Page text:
"the outstretched arms of Jesus exclude no one, neither the drunk in the doorway, the panhandler on the street, gays and lesbians in their isolation, the most selfish and ungrateful in their cocoons, the most unjust of employers and the most overweening of snobs. The love of Christ embraces all without exception." (pgs 59-60)
Why is that so hard to embrace? It sounds nice and looks good on paper. But living this out? Our fallen nature likes to draw lines in the sand that divide us for any number of reasons- skin color, politics, denomination. This division, this disunity is never what God planned for us. It does not reflect the love of Christ.
But in order to be united with one another, we must first enjoy union with God.
Ultimately, it is God's furious desire for us to be one with him, and all the rest of our relationships hinge on that. The father in the parable of the Prodigal Son saw his son returning "while he was still a long way off" implying that he was keeping watch for him. Paul taught in Athens that God places us exactly where we need to be so that we can "seek him and perhaps reach out for him and find him, though he is not far from each one of us." (Acts 17:27) James, the brother of Jesus promised that if you "come near to God... he will come near to you." (James 4:8) In fact, the Bible is often described as 'God's love story' where the repeated cycle of rebellion, repentance, and restoration shows God's love never giving up on his creation, always longing to be reunited with his people.
God is pursuing union with you. Let that sink in for a moment. The creator of the universe wants a intimate relationship with you.
Even more dramatic, every one of your relationships relies on this. Marriage, friendships, family, even strangers- how we approach each of these depends first on our relationship with God. Selfishness, pride, mistrust, hurt- all of these are symptoms of missing out on God's perfect union and the consequences can be seen in our broken relationships, hurt feelings, and bad memories.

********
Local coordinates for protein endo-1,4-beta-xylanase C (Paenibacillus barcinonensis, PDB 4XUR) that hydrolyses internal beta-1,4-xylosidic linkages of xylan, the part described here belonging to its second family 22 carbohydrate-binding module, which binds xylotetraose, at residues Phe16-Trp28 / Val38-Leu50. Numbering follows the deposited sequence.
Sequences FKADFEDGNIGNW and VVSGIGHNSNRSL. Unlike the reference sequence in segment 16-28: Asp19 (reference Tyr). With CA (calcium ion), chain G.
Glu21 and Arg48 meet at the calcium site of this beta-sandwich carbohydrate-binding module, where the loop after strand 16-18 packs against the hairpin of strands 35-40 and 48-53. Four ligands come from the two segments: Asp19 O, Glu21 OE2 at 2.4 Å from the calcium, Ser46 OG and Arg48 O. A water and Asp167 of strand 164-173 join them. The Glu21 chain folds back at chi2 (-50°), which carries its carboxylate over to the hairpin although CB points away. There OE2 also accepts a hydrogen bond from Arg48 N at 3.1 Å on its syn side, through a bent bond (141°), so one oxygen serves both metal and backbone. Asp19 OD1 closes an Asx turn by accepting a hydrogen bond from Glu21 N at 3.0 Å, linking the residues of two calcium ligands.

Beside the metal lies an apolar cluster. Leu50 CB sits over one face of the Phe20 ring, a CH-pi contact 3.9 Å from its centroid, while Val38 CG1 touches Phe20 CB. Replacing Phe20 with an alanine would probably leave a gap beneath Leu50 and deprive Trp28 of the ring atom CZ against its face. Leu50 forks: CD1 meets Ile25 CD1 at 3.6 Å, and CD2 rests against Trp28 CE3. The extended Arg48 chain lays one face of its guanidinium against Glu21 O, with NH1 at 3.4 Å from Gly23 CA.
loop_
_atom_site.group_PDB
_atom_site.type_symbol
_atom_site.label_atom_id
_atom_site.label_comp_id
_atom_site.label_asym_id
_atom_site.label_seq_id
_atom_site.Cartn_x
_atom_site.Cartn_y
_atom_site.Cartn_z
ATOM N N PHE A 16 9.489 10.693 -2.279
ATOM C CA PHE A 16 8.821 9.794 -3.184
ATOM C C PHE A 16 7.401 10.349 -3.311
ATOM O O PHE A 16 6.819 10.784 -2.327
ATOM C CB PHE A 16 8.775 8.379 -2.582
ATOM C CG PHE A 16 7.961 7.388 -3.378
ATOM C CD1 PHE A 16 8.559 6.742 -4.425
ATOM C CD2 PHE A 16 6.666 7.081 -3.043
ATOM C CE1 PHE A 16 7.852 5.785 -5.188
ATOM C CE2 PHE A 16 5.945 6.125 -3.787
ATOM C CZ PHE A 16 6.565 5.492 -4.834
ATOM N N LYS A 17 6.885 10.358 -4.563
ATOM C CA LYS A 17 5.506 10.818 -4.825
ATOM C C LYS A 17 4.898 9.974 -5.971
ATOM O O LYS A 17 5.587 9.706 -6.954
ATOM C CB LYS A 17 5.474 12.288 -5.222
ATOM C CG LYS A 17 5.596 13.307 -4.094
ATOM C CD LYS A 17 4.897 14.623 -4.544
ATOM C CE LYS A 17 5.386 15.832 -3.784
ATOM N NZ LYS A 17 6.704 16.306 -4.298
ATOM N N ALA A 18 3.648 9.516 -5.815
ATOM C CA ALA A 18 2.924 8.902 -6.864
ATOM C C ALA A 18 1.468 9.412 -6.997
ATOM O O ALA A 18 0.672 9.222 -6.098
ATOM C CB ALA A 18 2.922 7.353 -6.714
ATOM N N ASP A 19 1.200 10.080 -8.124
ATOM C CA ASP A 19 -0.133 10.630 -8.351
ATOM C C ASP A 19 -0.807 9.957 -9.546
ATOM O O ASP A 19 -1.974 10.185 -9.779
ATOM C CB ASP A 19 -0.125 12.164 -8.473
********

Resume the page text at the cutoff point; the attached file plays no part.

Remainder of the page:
It is no coincidence (there are no coincidences in the Kingdom of God, one of my friends is fond of saying) that this chapter falls right before Valentine's Day. The best Valentine you can give the one you love is to love Him first. Manning writes, "love by its nature seeks union." (pg 68) So he offers this sage advice, again perfect timing for Valentine's Day, "if I had to do it all over again?.. I would simply do the next thing in love." (pg 66)
God seeks intimate union with you. Welcome Him.
How often do you monitor your spiritual growth-Several times a day? Once a month? Every thirty days? Twice a year?
Would you, could you, devote not one more minute to monitoring your spiritual growth? If so, it's possible you just might find you like green eggs and ham.
This post continues discussion on Brennan Manning's book, The Furious Longing of God. Please check out Jason Sasyzsen's and Sarah Salter's blogs for more discussion. The "consider this" questions come straight from the book- use them as a springboard for your own thoughts and feel free to share them here.